All Regular Council meetings are open to the public and take place in Council Chambers on the second floor at City Hall, 424 3rd Avenue West.

For more information on this project,  come to City Hall and hear our presentation or click here

CBC Covers Complete Streets as 7 Pedestrians Hit at Prince Rupert Crosswalks in 2017

We're happy that the CBC has decided to cover the situation of the streets in Prince Rupert.

While, this article briefly describes  the 'complete streets' approach to making roads safer for all users, there is one point that could use clarification. 

It's written, "Lightfoot said his three key priorities for the city would be adding curb extensions, reducing speed limits through the downtown and adding separated bike or alternative transport lanes."

Lowering vehicle speeds is important for reducing the frequency and severity of crashes.  However, rather than reducing vehicle speeds by setting and enforcing lower speed limits, the most effective way to slow vehicles is to change the design of our streets.   "According to our review of available studies, emphasizing those with adequate methodological designs, modification of the built environment can substantially reduce the risk of pedestrian–vehicle crashes [my emphasis]."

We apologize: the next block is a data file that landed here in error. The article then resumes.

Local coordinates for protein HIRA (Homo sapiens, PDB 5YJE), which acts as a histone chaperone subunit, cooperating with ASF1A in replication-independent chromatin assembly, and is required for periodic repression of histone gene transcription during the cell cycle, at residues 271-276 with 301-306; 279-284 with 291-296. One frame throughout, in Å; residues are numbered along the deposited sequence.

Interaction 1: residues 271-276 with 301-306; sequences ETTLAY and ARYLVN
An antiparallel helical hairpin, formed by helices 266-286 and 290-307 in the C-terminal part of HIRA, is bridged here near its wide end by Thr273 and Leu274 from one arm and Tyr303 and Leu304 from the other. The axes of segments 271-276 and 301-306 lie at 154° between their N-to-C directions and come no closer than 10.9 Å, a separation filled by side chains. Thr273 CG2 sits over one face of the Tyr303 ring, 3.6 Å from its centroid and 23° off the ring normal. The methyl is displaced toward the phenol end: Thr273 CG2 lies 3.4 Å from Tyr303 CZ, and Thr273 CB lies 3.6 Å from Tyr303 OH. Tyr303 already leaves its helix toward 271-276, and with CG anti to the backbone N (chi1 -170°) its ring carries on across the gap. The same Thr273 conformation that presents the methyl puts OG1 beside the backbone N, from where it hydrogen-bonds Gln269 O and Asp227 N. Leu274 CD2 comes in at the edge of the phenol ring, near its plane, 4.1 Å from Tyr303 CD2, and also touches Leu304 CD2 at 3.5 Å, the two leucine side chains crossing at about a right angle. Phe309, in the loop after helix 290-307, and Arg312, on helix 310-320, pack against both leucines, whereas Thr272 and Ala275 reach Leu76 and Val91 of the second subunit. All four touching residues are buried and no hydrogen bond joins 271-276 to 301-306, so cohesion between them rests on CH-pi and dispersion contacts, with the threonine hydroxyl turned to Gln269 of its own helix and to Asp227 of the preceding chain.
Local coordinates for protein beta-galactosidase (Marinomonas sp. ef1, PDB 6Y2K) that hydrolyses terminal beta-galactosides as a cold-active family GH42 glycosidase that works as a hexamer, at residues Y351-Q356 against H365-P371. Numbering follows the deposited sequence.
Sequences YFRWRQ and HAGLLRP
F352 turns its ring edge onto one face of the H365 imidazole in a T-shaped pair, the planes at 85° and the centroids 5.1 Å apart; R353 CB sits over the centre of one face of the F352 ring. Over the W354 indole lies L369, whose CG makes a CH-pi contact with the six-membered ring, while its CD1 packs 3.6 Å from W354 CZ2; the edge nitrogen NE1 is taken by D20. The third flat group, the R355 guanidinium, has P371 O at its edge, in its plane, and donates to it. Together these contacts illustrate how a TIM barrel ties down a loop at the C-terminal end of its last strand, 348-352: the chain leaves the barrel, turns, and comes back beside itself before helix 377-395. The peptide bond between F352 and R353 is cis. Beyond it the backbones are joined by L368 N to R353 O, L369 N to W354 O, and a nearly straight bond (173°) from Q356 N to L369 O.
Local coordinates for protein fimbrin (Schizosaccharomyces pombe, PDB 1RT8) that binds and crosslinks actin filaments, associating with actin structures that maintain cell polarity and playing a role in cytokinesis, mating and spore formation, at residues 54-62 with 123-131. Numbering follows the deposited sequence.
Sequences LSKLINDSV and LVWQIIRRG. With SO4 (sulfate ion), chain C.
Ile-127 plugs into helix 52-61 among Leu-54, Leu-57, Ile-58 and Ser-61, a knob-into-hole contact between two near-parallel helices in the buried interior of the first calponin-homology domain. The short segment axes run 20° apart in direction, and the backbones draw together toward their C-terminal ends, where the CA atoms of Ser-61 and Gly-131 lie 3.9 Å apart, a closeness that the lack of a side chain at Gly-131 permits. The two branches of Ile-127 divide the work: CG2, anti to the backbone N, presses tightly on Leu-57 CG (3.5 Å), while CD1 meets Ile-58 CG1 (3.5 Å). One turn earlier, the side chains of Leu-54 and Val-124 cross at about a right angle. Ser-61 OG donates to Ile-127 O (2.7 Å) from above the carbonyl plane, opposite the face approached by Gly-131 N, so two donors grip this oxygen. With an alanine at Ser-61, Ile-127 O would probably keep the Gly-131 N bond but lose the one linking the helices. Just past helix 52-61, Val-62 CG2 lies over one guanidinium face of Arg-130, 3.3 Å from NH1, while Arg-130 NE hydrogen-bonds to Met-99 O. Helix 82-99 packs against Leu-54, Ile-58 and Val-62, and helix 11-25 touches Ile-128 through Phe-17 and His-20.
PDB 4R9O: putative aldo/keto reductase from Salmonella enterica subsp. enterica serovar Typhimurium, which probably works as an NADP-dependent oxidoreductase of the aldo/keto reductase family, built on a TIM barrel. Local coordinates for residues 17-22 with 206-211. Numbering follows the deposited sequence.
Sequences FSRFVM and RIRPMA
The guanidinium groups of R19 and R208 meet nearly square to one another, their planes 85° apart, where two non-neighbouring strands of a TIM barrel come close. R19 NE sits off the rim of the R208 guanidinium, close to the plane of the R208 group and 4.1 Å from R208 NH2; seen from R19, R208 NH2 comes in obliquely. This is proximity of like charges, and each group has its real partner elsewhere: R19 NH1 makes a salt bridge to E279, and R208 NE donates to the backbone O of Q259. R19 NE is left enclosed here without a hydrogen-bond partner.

On complete streets, planning for safe and comfortable access for people who walk, roll, cycle, and ride transit is a priority, not an afterthought.

http://www.cbc.ca/news/canada/british-columbia/prince-rupert-complete-streets-1.4465821

Prince Rupert Media Highlights Need for Safer Crossings - Features Complete Streets

On November 29, 2017, Prince Rupert's local newspaper, The Northern View called for safer streets for Prince Rupert, where 10 pedestrians, including one fatality, were involved in vehicle-pedestrian crashes in 2017.